Liz Cheney wants to be a Wyoming senator, but recent comments on same-sex marriage have prompted her gay sister, Mary, to lash out — on Facebook. Mary’s wife, Heather Poe, has also joined in the fray, hitting her sister-in-law where it hurts — accusing her of moving from state to state, an issue in a campaign where Liz Cheney has worked to prove she’s not a carpetbagger. So far Dick Cheney, the former vice president and, more importantly for this story, Dad, has stayed mum. 

    Sources: NY Times, NBC

  2. Two Women Vie for President of Chile in a Runoff 

    Left-wing former President Michelle Bachelet finished Sunday’s first-round election ahead of her opponent, center-right candidate Evelyn Matthei, but shy of the 50 percent needed to avoid a runoff. It’s a captivating election, with two female front-runners who were childhood friends — and whose military fathers found themselves on opposite sides of Augusto Pinochet’s coup. The most important story is that the Dec. 15 runoff is a referendum on two very different visions for Chile, with Bachelet proposing radical economic reforms and the elimination of the country’s restrictive abortion law, and Matthei running a “stay the course” platform.  

    Sources: BBC, The Atlantic

  3. The Reclusive German Art Hoarder’s Odd Relationship With His Works

    For Cornelius Gurlitt, the 1,500 rare paintings and sketches his father had collected during the elder’s time as a Nazi-approved art dealer were more than treasures. They were Gurlitt’s world. Unpacking his favorites each evening, he thought of them as friends. Gurlitt, 80, reclusively guarded his hoard of Picassos, Chagalls and Gauguins. Police confiscated the works in an effort to determine their rightful owners. Now Gurlitt is plagued by nightmares and grief, seeing it as some Kafka-esque punishment. One of the art world’s strangest stories may become one of its saddest.

    Sources: Der Spiegel, NYT


  4. Irvine Welsh Returns To ‘Trainspotting’ To Help The Homeless

    “Trainspotting” author Irvine Welsh has revived one of his famous Scottish psychopath characters for a short story that will benefit the homeless during the holiday season. Begbie, a knife-wielding football hooligan best known for his portrayal by Robert Carlyle in the 1996 Danny Boyle film, returns in Welsh’s new story, “He Ain’t Lager.” The story runs in the The Big Issue, a UK magazine known for employing homeless people as sellers. Begbie’s return is expected to get eager readers out on the streets to buy a copy — and, hopefully, get Big Issue sellers in from the cold.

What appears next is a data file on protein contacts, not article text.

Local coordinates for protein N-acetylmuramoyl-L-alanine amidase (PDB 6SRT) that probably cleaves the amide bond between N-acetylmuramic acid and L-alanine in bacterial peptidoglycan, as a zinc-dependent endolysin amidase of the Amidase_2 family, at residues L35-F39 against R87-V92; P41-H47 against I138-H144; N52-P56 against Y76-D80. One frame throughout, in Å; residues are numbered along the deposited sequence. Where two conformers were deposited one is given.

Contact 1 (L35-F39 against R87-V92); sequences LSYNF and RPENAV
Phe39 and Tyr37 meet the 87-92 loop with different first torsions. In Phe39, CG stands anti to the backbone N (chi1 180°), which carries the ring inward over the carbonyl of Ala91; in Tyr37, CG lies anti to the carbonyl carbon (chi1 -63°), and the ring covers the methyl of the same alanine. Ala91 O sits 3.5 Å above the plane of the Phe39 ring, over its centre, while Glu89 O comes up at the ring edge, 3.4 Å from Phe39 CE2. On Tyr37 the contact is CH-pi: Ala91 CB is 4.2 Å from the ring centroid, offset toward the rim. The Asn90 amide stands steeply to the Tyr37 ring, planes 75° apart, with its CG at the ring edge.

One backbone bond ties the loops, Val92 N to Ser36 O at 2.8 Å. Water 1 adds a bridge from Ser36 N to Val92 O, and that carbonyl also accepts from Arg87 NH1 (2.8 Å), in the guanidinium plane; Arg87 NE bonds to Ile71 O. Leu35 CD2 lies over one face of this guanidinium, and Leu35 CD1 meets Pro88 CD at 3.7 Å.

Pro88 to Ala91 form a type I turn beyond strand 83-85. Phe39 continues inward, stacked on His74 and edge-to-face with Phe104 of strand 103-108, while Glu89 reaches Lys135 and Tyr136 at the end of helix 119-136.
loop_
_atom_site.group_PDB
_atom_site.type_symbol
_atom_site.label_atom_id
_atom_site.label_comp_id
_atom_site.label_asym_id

Source: The Herald Scotland

  5. New York Hosts Big Names In 24-Hour Theater Festival

    Broadway’s hottest actors, directors and writers are prepping for the theatrical equivalent of an Ironman triathlon. Writers and directors like Theresa Rebeck and America Ferrera will band together to create six original short plays featuring actors like James McAvoy and Sasha Alexander. Proceeds from tonight’s 24 Hour Plays festival will go to the Urban Arts Partnership, a charity that provides arts education to disadvantaged New York City high school students — including alumnus and NYU sophomore Devin Mojica, who won a place in the competition as the sixth 24 Hour playwright.

    Sources: Indian Express, Broadway World

  6. Brazilian Soccer Players’ Protest Stirs World Cup Concerns

    Soccer players throughout Brazil recently staged a protest that could be the first of many — hardly good news for the host country of the 2014 World Cup. Players in every league, from the local to the national level, stood and crossed their arms before and after the opening whistle of their respective matches. A statement from an organization representing Brazilian soccer called for longer preseasons, fewer games and higher wages for professional players, and suggested that protests could get “drastic” in the future. The last World Cup, held in 2010 in South Africa, attracted 3.2 billion viewers — nearly half the world’s population.

    Sources: CNN, Washington Post